Thursday, August 1, 2019

Fast & Furious Presents: Hobbs & Shaw

The Fast & Furious franchise has produced a series of films over the past two decades that range from fairly okay (Fast Five and Tokyo Drift) to largely forgettable (see everything else). Fast & Furious Presents: Hobbs & Shaw may not have a lot going for it but it does have Dwayne "The Rock" Johnson and Jason Statham who take their bickering to the next level when forced to work together on a joint CIA and MI6 assignment (despite neither one working for either agency).

The plot steals more than a little from M:I-2 when an agent (Vanessa Kirby) injects a deadly virus into herself rather than let it fall into the hands of terrorists. Hobbs is tapped to find the agent, who our suped-up super-villain (Idris Elba) and his super-secret villainous organization have framed for the theft and deaths of her team. Ryan Reynolds gets a fun, if largely unnecessary, cameo to bring the hero onboard. Shaw's motivations are far more personal.

The film offers plenty of chase sequences but far less muscle cars and heists than the usual Fast & Furious flick. In fact, other the the forced family theme shoved down the audience's throat at every turn, Hobbs & Shaw feels like a rather purposeful departure from the franchise which spawned it.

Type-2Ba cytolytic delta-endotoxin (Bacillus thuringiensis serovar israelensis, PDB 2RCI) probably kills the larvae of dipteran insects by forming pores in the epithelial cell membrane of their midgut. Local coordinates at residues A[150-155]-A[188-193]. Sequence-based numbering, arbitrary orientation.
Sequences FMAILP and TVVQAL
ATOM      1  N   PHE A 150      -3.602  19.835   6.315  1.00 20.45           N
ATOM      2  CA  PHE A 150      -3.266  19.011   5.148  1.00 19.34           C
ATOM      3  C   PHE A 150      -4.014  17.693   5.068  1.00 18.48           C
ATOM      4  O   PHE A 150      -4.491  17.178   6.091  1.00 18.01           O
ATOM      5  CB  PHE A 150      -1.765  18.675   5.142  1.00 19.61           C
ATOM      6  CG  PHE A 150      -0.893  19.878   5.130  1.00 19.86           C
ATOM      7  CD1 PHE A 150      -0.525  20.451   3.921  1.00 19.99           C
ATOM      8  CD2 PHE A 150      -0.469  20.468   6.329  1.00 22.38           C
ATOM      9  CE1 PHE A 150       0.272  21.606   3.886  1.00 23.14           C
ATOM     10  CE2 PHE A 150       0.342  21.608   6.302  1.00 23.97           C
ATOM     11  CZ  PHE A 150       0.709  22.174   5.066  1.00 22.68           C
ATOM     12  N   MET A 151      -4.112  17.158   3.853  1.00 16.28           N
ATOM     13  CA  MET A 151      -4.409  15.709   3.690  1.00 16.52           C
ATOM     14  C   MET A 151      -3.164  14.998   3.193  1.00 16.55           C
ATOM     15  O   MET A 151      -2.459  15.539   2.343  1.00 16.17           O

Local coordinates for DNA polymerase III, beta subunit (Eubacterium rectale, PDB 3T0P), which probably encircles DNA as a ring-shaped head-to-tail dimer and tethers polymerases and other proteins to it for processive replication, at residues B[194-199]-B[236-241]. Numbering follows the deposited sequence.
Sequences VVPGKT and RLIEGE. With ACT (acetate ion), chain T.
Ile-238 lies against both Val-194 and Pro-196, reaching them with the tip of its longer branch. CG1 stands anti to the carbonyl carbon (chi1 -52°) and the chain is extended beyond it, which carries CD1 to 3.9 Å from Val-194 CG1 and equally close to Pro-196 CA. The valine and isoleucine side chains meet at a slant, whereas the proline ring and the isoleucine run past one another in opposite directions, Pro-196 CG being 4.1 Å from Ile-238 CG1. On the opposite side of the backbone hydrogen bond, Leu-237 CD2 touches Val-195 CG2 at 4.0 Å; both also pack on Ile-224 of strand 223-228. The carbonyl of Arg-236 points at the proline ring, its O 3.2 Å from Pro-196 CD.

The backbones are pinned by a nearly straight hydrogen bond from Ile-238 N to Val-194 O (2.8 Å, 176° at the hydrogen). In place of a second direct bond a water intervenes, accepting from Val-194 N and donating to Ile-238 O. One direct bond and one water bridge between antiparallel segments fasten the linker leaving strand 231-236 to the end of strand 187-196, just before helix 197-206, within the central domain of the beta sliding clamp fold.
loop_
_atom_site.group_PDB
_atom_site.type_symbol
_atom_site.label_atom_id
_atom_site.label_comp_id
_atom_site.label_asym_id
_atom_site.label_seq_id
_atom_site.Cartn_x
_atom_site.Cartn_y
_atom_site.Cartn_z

While I have no great love for the franchise, and certainly don't begrudge screenwriters Chris Morgan and Drew Pearce taking the franchise in an entirely new direction, the plot does feel more than a little half-assed. Let's start with Elba as the film's villain, an enhanced kinda-sorta cyborg solider (wrapped in plenty of plot armor), leading the team to bring in the girl but really only the middle man for the unseen mastermind behind the curtain whose identity isn't revealed. The organization itself is problematic as well which comes off as something akin to a conspiracy nut's wet dream but has only has enough foresight to arm and modify a single soldier to be a real threat to our heroes. There's also a series of cheap tricks built into the plot involving enforced countdowns (not one, but two) concerning the virus our plague carrier is now carrying within her body. And let's not forget the family dynamic as our heroes on the run are forced to go into hiding (not that it takes long for them to be found) by having Hobbs make peace with his own dysfunctional family he hasn't seen in decades.

When the film focuses on the competitive back-and-forth nature between Hobbs and Shaw it provides its best moments. While teased at one point, The Rock and Kirby romance is sadly underdeveloped. It's when the plot rears its ugly head that the film gets into some serious trouble (even if it does provide the kind of ridiculous action sequences the franchise is known for). Bottom line, if you are a big fan of the franchise you will likely enjoy the latest entry. If you find the previous films marginally enjoyable at best, you may want to wait for Netflix.

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